Don't remember how I came across Gaping Void. Hugh MacLeod has successfully done what I've been meaning to do (oh you've heard that before haven't you). His claim to fame are the illustrations he whips up on the back of his business cards. I guess I could do that with my old business cards... just cross out the outdated information and slap on my current info. Or I could order a bunch of new business cards but then I'd have to pay for them and I would be killing trees. Reduce, reuse, recycle right? They would have to be personal cards to since I absolute HATE the business card designs of my current employer. Two posts to read up on, How to be Creative, and his personal favorites.

Went to my old boss' house on a Sunday before my trip down south to borrow his backpack and saw a painting by Fabio Napoleoni sitting on the ground. Loved it, so I went home and found more pieces being sold on eBay by him. I'm glad I didn't jump the gun, though I like his work, I don't think I can leave one of his pieces hanging for long...

T-Shirts: My black adidas hoodie isn't exactly a t-shirt but earlier in the year I was carrying some groceries from the car to the condo. Naturally I tried to do everything in one shot which resulted in me dropping a bottle of liquid bleach. The cap busted but I wasn't paying attention so I just placed it under my armpit. By the time I got upstairs parts of my hoodie turned orange. It looked great and people think it's part of the design. I actually thought about grabbing a brush and applying some more bleach spots to make it more interesting. Leave it to Stencil Revolution to show you how it's really done when it comes to bleach on fabric! Never thought about using a sharpie to color in the black back in!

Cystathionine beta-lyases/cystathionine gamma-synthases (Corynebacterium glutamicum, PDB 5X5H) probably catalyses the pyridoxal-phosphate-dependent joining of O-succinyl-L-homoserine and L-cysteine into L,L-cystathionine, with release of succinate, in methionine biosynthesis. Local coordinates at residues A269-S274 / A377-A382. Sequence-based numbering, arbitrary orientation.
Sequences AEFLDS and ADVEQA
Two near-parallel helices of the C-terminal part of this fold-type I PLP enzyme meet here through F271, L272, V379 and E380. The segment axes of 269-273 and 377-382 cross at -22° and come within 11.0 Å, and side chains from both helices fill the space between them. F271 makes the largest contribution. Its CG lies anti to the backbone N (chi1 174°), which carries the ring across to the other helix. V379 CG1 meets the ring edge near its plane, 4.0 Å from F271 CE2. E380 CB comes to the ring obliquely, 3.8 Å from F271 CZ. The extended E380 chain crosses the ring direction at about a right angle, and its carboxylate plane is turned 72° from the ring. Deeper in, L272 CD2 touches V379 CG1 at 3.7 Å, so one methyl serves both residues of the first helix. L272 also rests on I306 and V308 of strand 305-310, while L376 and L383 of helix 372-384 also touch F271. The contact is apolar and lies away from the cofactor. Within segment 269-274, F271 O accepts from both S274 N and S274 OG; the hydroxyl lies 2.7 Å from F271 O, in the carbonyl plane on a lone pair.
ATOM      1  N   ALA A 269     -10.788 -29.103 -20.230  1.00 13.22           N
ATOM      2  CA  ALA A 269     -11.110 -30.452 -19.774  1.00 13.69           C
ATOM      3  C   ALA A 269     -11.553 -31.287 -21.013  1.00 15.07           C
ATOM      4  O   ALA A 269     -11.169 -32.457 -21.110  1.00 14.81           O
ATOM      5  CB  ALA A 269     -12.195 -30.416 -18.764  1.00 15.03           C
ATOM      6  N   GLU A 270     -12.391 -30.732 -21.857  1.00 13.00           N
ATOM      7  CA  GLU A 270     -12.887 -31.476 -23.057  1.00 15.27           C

Tomo hooked me up with the following links to two Transformers t-shirts. Not too fond of Prime, but Soundwave I'm digging (why isn't there an insignia on the sleeve?)! I have too many t-shirts though... must resist!

Architecture: While searching for this Calatrava film in the torrentverse I came across a 23 (or 24) episode series on architecture titled Baukunst. If anyone is interested all the torrents are listed here along with a discussion (registration required). If you don't want to register, here's the first episode torrent off of a public tracker and just for kicks, the 9th episode covering Calatrava. You can find the rest of the episodes by conducting a search or registering at the MVGroup forum.

Periodicals: There are a few magazines produced to match my attention span and interests that I subscribe to. Wired, Fast Company, Business 2.0 and some sports magazines. Terry also got me a subscription to Metropolis which I love, I usually avoid subscribing to design magazines because 1) expensive as hell, 2) I'm tempted to rip them apart to build idea boards. Unfortunately Business 2.0 is being shuttered and though many of the writers are jumping over to Fortune I'm not sure how much content will come through unfiltered by the editors there. Good going Time Inc. RIP. As a consolation they are issuing subscriptions to Money magazine. What?

China: This is a great article on China's Creative Class from an old issue of Fast Company. Though it mentions a sour topic, the environmental disaster that is the Three Gorges Dam, there's plenty to look forward to coming from the Mother Land. Makes me almost want to live there (if my social circle included everyone mentioned in the article). If you made it all the way down here, I know you are tired, but the article is worth a read, file it away to read later if you must! Cai Guo-Qiang is mentioned, didn't know he was on Beijing's Olympic Committee! Some more information on his work and process can be found here.